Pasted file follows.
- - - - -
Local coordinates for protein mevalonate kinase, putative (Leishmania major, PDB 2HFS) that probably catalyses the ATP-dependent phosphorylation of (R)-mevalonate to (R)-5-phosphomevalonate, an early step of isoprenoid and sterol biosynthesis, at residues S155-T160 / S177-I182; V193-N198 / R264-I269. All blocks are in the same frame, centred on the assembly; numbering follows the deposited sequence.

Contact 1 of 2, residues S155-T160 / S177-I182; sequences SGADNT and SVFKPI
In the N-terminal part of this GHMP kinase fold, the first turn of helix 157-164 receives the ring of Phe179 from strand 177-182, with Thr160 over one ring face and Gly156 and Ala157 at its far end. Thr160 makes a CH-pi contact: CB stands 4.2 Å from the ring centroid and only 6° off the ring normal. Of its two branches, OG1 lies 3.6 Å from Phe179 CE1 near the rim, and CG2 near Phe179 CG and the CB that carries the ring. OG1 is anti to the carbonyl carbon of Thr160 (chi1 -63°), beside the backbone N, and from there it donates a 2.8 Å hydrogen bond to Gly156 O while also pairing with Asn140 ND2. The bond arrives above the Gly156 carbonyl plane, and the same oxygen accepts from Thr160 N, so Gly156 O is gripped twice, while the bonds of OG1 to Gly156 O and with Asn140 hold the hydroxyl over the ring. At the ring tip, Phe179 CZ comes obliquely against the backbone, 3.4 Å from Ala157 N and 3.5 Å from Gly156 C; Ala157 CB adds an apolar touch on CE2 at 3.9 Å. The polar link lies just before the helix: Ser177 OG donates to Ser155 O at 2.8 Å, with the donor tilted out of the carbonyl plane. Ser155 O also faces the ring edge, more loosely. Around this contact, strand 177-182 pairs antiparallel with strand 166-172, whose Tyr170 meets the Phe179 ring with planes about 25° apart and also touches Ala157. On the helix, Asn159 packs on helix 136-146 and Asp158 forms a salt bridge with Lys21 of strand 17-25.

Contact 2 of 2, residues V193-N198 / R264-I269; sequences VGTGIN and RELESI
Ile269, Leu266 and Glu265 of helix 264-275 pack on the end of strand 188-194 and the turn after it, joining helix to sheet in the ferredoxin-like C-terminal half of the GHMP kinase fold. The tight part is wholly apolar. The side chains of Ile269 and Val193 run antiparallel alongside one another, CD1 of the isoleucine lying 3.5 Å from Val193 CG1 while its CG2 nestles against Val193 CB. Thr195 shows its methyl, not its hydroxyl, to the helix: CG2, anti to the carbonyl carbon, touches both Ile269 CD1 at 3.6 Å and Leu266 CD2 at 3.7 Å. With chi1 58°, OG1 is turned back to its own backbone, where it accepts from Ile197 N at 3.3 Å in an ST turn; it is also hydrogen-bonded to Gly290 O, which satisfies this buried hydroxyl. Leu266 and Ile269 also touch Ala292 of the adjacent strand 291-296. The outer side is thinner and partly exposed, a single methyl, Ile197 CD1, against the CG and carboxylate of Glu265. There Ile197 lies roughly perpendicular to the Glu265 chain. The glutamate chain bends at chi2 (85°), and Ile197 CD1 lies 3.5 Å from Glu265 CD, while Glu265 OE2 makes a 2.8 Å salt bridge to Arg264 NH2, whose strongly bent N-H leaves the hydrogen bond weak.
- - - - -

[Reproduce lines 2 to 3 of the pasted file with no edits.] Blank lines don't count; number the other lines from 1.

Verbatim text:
Contact 1 of 2, residues S155-T160 / S177-I182; sequences SGADNT and SVFKPI
In the N-terminal part of this GHMP kinase fold, the first turn of helix 157-164 receives the ring of Phe179 from strand 177-182, with Thr160 over one ring face and Gly156 and Ala157 at its far end. Thr160 makes a CH-pi contact: CB stands 4.2 Å from the ring centroid and only 6° off the ring normal. Of its two branches, OG1 lies 3.6 Å from Phe179 CE1 near the rim, and CG2 near Phe179 CG and the CB that carries the ring. OG1 is anti to the carbonyl carbon of Thr160 (chi1 -63°), beside the backbone N, and from there it donates a 2.8 Å hydrogen bond to Gly156 O while also pairing with Asn140 ND2. The bond arrives above the Gly156 carbonyl plane, and the same oxygen accepts from Thr160 N, so Gly156 O is gripped twice, while the bonds of OG1 to Gly156 O and with Asn140 hold the hydroxyl over the ring. At the ring tip, Phe179 CZ comes obliquely against the backbone, 3.4 Å from Ala157 N and 3.5 Å from Gly156 C; Ala157 CB adds an apolar touch on CE2 at 3.9 Å. The polar link lies just before the helix: Ser177 OG donates to Ser155 O at 2.8 Å, with the donor tilted out of the carbonyl plane. Ser155 O also faces the ring edge, more loosely. Around this contact, strand 177-182 pairs antiparallel with strand 166-172, whose Tyr170 meets the Phe179 ring with planes about 25° apart and also touches Ala157. On the helix, Asn159 packs on helix 136-146 and Asp158 forms a salt bridge with Lys21 of strand 17-25.